€215m upgrade of lock, bridges boon for Dutch superyacht yards

Kornwerderzand locks (2)

SY refit turnover could grow by as much as €100m per year once the Kornwerderzand lock has been upgraded

Work is to begin soon on enlarging a sea lock and two bridges in the Netherlands, enabling half a dozen superyacht-makers to build bigger and do more refits – work more profitable than building new.

The bridges and lock are set in a 32km causeway that, since 1932, has kept the North Sea out of Holland and created a big, freshwater lake in the heart of the country.

Estimated at €215m, the works are to be completed by 2023. They involve widening one lock from 14m to 25m and deepening it from 3.8m to 5.5m. A second lock remains at 9m wide and 3.8m deep. Also, two bridges will be lengthened.

A 44-page cost-benefit study by Witteveen+Bos, an engineering and consultancy firm active in 11 countries, sees an economic godsend for the maritime sector, notably superyacht-builders keen to “acquire additional refit orders” for yachts with 18m-22m beams. These don’t fit through the Kornwerderzand lock now.

The study cites Jongert, Koninklijke de Vries, Balk Shipyards, Hartman Yachts, Royal Huisman and Vitters Shipyard as prime beneficiaries of the public works project.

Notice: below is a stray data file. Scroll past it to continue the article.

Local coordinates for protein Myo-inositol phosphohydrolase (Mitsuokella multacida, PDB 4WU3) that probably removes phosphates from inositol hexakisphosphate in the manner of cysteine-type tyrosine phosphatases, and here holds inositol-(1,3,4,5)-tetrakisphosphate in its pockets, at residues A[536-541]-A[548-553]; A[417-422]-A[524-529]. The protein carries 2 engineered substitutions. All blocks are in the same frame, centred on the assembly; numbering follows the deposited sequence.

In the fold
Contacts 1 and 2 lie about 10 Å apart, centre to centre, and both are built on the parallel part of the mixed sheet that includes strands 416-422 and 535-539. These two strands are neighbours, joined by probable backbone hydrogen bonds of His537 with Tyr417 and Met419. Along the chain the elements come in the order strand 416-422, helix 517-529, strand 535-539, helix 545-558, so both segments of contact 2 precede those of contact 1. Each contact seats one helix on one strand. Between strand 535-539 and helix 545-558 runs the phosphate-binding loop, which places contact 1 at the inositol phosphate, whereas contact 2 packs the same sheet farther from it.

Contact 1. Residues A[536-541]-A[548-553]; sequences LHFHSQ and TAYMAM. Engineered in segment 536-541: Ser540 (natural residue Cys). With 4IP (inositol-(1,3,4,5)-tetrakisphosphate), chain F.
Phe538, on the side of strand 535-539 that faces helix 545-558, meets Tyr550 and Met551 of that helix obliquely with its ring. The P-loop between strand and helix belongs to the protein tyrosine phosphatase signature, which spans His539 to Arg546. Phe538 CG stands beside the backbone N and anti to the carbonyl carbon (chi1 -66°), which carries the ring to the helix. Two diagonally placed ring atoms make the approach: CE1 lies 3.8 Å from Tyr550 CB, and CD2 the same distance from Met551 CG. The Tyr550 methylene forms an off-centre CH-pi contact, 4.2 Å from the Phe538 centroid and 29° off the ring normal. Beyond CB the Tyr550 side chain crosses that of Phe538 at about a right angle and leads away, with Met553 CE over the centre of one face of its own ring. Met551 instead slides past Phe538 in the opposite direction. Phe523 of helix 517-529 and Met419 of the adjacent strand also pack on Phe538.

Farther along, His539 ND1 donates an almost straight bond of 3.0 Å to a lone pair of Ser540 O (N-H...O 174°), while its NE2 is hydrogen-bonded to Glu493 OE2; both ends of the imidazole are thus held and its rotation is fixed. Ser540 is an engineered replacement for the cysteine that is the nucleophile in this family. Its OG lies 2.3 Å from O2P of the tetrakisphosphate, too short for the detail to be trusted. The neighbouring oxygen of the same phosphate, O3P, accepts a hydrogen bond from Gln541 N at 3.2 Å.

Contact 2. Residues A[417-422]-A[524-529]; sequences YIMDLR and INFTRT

It sees additional refits generating extra annual profits of between €9m and €15m, depending on overall economic conditions. The report puts refit profits at “14% to 15%” of turnover, adding the latter are bound to grow by as much as €100m a year once the Kornwerderzand lock has been upgraded.

Refits yield “higher margins than the roughly 5% currently realised in the construction of superyachts,” says the report. “This explains why for these companies refits of large superyachts are the most important motive for better accessibility” to the open sea.

In defence of better access, the report says in the refit market “brand loyalty plays an important role in winning orders.” But unless Dutch refitters keep up with advancing specialisation in equipment or sustainability, orders will go abroad.

Better access to the open sea also means cost savings, notably in yacht deliveries, resulting in more efficient shipbuilding, the report concluded.

The lock and bridges project gives Dutch builders a bigger, northern exit to the North Sea. They may opt for a western exit through Amsterdam, but upgrading that route was less beneficial to the Dutch superyacht sector, according to the Witteveen+Bos report.